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Large software projects may typically have components written in different languages. Companies that have a large software codebase may face the issue of applying security, efficiency and quality metrics for a product spanning many languages. A developer or developer organization may choose one language for numerical computation and another for use interface implementation, or they may have inherited or be mandated to work with legacy code in one language while extending functionality with another. While there are many such drivers promoting multilingual codebases, they come with significant software engineering challenges. Although a software development environment might support multiple languages (e.g., Eclipse IDEs) it may leave the language boundaries - language interoperability - opaque. While it may be possible to automatically inspect individual language components of the codebase for software engineering metrics, it may be difficult or impossible to do this on a single accurate description of the complete multilingual codebase.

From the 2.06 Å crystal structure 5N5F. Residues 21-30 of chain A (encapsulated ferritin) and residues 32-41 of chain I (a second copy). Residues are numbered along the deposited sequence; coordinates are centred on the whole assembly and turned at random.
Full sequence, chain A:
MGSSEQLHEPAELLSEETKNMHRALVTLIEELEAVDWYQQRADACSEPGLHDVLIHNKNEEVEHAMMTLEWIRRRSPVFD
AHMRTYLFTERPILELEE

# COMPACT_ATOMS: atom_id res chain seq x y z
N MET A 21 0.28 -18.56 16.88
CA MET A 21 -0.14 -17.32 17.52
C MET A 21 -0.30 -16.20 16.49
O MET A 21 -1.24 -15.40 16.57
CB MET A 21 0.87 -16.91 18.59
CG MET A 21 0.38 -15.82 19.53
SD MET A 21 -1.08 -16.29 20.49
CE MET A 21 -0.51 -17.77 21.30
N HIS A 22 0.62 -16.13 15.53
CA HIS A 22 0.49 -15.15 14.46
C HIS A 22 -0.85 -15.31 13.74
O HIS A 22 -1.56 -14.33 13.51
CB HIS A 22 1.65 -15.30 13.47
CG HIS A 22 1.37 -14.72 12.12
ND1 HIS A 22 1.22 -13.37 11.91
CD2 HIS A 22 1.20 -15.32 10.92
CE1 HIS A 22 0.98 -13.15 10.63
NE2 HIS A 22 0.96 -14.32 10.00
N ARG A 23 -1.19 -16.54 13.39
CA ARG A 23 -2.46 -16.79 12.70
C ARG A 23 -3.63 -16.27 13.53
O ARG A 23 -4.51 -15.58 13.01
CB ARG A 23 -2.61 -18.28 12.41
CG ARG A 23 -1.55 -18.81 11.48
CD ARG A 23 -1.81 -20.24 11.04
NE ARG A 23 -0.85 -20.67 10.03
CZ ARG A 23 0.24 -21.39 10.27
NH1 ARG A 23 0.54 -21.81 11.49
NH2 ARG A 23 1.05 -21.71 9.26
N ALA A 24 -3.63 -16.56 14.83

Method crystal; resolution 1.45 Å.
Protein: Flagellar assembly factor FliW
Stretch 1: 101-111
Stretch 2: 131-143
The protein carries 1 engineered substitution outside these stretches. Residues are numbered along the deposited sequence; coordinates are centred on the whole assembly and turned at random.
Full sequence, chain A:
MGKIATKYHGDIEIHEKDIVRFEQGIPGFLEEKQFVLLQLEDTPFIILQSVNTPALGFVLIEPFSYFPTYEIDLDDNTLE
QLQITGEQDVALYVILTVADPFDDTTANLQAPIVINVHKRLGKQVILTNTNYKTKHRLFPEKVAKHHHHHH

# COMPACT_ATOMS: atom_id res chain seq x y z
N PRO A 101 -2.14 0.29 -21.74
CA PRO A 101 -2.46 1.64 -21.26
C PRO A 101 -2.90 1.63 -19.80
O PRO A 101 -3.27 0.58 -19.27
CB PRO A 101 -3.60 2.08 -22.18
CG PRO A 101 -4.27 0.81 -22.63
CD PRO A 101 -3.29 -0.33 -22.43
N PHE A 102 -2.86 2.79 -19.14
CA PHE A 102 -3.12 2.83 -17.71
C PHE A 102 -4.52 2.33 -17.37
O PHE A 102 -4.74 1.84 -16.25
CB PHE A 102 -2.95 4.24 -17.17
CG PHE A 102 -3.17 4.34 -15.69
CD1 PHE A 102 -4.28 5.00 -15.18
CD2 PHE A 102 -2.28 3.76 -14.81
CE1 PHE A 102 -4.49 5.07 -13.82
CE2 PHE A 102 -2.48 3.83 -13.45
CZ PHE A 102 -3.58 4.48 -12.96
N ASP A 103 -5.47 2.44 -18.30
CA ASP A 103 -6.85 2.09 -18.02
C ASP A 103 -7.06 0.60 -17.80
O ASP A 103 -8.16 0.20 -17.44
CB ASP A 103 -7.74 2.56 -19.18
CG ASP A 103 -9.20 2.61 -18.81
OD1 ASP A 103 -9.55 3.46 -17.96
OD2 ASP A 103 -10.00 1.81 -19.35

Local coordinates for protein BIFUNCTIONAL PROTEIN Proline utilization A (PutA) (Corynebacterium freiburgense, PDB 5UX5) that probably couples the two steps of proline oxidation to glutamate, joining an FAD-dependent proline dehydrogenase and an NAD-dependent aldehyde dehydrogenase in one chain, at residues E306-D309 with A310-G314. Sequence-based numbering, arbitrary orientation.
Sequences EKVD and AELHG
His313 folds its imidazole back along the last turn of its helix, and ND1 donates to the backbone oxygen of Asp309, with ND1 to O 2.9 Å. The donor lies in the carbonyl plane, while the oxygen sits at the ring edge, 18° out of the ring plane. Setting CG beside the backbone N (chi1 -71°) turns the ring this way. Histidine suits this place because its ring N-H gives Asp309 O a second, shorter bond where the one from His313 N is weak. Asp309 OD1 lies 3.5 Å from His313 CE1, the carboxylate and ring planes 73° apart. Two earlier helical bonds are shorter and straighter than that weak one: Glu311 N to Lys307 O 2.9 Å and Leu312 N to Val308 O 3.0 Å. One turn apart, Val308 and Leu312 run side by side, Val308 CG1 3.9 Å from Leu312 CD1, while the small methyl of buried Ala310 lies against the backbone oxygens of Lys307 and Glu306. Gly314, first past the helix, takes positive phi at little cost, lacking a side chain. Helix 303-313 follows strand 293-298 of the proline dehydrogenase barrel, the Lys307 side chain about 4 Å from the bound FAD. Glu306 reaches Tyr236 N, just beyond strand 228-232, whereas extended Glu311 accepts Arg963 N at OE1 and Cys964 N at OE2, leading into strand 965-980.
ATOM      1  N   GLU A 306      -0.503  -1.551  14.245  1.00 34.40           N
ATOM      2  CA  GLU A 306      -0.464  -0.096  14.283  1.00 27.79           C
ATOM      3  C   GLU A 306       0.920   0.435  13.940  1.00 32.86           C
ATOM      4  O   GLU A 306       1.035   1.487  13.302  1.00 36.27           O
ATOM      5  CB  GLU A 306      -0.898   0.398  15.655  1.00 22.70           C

Heterogeneous or multilingual codebases arise in many cases because software has been developed over a long period by both in-house and external software developers. Libraries for numerical computation may have been constructed in FORTRAN, C and C++ for example, and front-end libraries may have been built in JavaScript.

A multilingual codebase gives rise to many software engineering issues, including:

  • Redundancy, e.g., procedures in several different language libraries for the same functionality, necessitating refractoring
  • Debugging complexity as languages interact with each other in unexpected ways
  • Security issues relating to what information is exposed when one language procedure is called from another
The object of the MLSA (MultiLingual Static Analysis) Research Group is to develop software engineering tools that address large multilingual codebases in a lightweight, open and extensible fashion. One of the key tools and prerequisites for several kinds of software analysis is the call graph. The call graph is also where language boundaries directly meet. We have chosen to focus on the issues of generating multilingual call graphs using C/C++, Python and JavaScript interoperability examples. The MLSA architecture is a lightweight architectureconcept for static analysis of multilingual software.

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-- (c) Fordham University Robotics and Computer Vision

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